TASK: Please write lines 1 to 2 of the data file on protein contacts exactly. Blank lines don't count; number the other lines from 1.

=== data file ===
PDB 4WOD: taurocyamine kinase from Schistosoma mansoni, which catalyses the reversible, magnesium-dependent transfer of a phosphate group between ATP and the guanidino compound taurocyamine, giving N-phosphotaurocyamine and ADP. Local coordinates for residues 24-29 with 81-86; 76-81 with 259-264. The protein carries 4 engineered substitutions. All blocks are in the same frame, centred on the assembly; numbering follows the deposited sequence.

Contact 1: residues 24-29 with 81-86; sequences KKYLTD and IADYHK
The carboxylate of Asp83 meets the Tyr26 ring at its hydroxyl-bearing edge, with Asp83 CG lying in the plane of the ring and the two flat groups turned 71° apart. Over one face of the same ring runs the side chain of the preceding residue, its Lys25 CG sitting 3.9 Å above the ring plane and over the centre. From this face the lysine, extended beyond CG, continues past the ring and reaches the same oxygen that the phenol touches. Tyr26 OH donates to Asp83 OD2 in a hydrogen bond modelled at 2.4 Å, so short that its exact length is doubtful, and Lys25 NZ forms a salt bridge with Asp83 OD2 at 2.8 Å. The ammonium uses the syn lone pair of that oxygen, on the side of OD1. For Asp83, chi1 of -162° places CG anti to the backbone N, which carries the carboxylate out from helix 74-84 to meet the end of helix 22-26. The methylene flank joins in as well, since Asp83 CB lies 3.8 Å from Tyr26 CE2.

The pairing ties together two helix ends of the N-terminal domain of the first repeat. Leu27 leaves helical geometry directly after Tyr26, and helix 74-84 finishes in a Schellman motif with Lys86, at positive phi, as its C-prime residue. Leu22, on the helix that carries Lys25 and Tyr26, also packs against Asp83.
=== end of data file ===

PDB 4WOD: taurocyamine kinase from Schistosoma mansoni, which catalyses the reversible, magnesium-dependent transfer of a phosphate group between ATP and the guanidino compound taurocyamine, giving N-phosphotaurocyamine and ADP. Local coordinates for residues 24-29 with 81-86; 76-81 with 259-264. The protein carries 4 engineered substitutions. All blocks are in the same frame, centred on the assembly; numbering follows the deposited sequence.

Contact 1: residues 24-29 with 81-86; sequences KKYLTD and IADYHK